Lately I think we must "save" classical music from a generation no longer attuned to it--and in so doing, we will save and extend the ambient listening base as well. If one bought 1 classical album for every 4 ambient ones, then perhaps the world would be a more classical--and ambient--place.

Everything and Nothing / Re: Ambient Guitar
« on: April 24, 2008, 07:20:23 PM »
I love ambient guitar, whether it is Jeff Pearce's, Solyaris', Verian Thomas', or even the near-ambient angles of Durutti Column.  I love it when it is rendered into drone, and I love it when it is much less fxeffected and yet still has an ambient angle.

Among sources to morph into ambience, the guitar just is so versatile. Life really happens in ambient guitar melody.

Everything and Nothing / Re: What should a small record label do?
« on: April 24, 2008, 07:15:06 PM »
I'm late to this discussion, but still wish to join in.

I co-own a free netlabel which releases ambient and near-ambient music. I support Creative Commons releases of material under BY and BY NC licenses, and release almost all of my material, if not all, under a Creative Commons license.

Although I favor releases which are more "open source", that does not mean I condone or approve of things done by people who take it upon themselves to release copyrighted material without a permissive license or direct permission. I disapprove of the practice of making other peoples' intellectual property available on other than a fair use basis.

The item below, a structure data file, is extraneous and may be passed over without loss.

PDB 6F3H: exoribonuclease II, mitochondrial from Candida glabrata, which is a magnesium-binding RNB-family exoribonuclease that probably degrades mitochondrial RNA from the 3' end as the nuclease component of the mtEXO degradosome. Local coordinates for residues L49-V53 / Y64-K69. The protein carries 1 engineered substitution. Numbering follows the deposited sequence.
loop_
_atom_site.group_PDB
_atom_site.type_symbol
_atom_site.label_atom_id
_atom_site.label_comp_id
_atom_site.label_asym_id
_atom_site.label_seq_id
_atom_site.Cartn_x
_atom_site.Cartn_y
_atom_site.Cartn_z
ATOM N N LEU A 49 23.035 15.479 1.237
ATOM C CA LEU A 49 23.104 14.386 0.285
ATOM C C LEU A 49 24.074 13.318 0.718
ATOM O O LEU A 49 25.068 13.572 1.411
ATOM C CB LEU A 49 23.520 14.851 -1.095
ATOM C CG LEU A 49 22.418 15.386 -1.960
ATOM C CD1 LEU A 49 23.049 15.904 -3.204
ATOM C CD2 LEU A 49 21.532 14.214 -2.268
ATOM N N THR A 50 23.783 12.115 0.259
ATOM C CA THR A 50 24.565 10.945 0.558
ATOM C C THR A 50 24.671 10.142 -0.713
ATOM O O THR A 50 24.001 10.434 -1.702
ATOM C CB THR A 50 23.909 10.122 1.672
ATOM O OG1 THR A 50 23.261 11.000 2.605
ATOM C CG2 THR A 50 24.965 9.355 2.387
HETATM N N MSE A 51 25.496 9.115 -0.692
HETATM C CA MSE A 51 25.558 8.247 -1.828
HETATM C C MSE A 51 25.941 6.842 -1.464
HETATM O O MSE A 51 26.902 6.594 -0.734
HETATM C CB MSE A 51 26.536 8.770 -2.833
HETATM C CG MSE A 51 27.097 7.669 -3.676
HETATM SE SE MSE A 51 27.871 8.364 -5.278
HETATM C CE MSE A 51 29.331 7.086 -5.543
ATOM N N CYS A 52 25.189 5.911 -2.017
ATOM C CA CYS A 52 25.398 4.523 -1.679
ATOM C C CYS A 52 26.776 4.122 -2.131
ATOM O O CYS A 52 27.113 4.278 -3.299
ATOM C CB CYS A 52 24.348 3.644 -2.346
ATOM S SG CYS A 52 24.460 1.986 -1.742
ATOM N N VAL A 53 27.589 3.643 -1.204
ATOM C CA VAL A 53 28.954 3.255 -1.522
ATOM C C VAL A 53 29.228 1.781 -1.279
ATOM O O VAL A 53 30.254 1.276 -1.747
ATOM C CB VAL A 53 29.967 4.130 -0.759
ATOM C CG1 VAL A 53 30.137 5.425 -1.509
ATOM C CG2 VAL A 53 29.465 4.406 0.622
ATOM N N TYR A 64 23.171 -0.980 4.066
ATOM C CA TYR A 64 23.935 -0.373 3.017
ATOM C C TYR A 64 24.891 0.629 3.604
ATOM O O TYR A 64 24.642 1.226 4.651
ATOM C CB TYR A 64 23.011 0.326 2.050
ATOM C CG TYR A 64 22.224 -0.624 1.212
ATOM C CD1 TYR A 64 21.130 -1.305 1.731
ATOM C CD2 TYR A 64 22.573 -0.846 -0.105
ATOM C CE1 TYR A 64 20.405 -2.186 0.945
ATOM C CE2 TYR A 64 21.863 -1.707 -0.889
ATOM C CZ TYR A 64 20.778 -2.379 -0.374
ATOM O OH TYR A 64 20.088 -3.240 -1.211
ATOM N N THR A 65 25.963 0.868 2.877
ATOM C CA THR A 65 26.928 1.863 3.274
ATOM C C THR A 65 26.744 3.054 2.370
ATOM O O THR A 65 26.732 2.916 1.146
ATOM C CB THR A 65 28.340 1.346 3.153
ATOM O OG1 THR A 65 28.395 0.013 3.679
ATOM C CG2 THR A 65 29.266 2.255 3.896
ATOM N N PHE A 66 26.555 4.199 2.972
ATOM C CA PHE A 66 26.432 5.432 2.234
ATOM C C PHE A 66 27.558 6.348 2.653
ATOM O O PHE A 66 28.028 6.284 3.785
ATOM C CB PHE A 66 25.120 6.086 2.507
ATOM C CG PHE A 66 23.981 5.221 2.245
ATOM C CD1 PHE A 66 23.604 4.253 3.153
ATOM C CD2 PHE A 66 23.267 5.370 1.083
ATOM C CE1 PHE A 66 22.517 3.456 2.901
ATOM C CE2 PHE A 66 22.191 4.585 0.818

I consider that this is a key issue not only to a small traditional label owner, but also to someone who, like me, believes that labels must inevitably completely reshape themselves to adjust to the new technological/cultural realities of virtual digital media. This is because I think it is important that any in-roads in traditional record labels be accomplished through permissive licensing rather than through piracy. This is because a coherent rights regime
for intellectual property, including permissive licenses, is far better than a "pirate bay" approach.

I believe that a rights holder such as an artist or small label must utilize appropriate firmness about removal of unauthorized material on other websites.  The fair use of excerpts for review purposes, if judicious, would be one thing. "Download this release here in 320 mp3" is another thing. "What should a small record label do?". Alert each such site to take that work down.

At the same time, the key weapon Hypnos has is its fan loyalty. I take inspiration from what Issa (formerly Jane Siberry) and Kristin Hersh are doing. Issa pioneered the self-directed pricing download plan. Kristin Hersh has self-directed or prescription pricing, and posts not only mp3s but also FLAC and even remix stems. I believe that this kind of read/write interaction between audience and creator is essential. I shy away from buying material which lacks Creative Commons features, with limited exceptions.